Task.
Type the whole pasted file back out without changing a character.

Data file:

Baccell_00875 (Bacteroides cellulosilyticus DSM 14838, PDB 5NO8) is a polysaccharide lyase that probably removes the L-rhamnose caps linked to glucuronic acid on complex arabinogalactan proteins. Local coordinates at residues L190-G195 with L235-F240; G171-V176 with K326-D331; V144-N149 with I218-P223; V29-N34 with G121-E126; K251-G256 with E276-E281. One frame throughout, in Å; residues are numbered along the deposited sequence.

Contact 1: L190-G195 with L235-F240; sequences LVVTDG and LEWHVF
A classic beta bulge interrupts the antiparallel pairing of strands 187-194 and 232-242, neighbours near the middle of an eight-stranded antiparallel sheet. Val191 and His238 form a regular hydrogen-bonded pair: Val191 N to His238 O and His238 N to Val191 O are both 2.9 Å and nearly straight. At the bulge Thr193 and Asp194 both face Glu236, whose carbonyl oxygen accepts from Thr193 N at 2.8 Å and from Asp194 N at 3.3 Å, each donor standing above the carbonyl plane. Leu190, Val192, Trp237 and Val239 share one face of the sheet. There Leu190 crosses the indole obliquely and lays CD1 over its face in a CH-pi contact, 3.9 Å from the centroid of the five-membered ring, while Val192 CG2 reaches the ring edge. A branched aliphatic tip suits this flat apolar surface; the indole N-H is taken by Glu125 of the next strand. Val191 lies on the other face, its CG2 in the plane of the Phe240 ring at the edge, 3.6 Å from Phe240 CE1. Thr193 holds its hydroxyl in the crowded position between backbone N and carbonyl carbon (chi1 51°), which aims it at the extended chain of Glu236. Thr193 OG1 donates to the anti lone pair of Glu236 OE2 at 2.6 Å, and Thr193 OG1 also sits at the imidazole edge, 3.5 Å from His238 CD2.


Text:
Baccell_00875 (Bacteroides cellulosilyticus DSM 14838, PDB 5NO8) is a polysaccharide lyase that probably removes the L-rhamnose caps linked to glucuronic acid on complex arabinogalactan proteins. Local coordinates at residues L190-G195 with L235-F240; G171-V176 with K326-D331; V144-N149 with I218-P223; V29-N34 with G121-E126; K251-G256 with E276-E281. One frame throughout, in Å; residues are numbered along the deposited sequence.

Contact 1: L190-G195 with L235-F240; sequences LVVTDG and LEWHVF
A classic beta bulge interrupts the antiparallel pairing of strands 187-194 and 232-242, neighbours near the middle of an eight-stranded antiparallel sheet. Val191 and His238 form a regular hydrogen-bonded pair: Val191 N to His238 O and His238 N to Val191 O are both 2.9 Å and nearly straight. At the bulge Thr193 and Asp194 both face Glu236, whose carbonyl oxygen accepts from Thr193 N at 2.8 Å and from Asp194 N at 3.3 Å, each donor standing above the carbonyl plane. Leu190, Val192, Trp237 and Val239 share one face of the sheet. There Leu190 crosses the indole obliquely and lays CD1 over its face in a CH-pi contact, 3.9 Å from the centroid of the five-membered ring, while Val192 CG2 reaches the ring edge. A branched aliphatic tip suits this flat apolar surface; the indole N-H is taken by Glu125 of the next strand. Val191 lies on the other face, its CG2 in the plane of the Phe240 ring at the edge, 3.6 Å from Phe240 CE1. Thr193 holds its hydroxyl in the crowded position between backbone N and carbonyl carbon (chi1 51°), which aims it at the extended chain of Glu236. Thr193 OG1 donates to the anti lone pair of Glu236 OE2 at 2.6 Å, and Thr193 OG1 also sits at the imidazole edge, 3.5 Å from His238 CD2.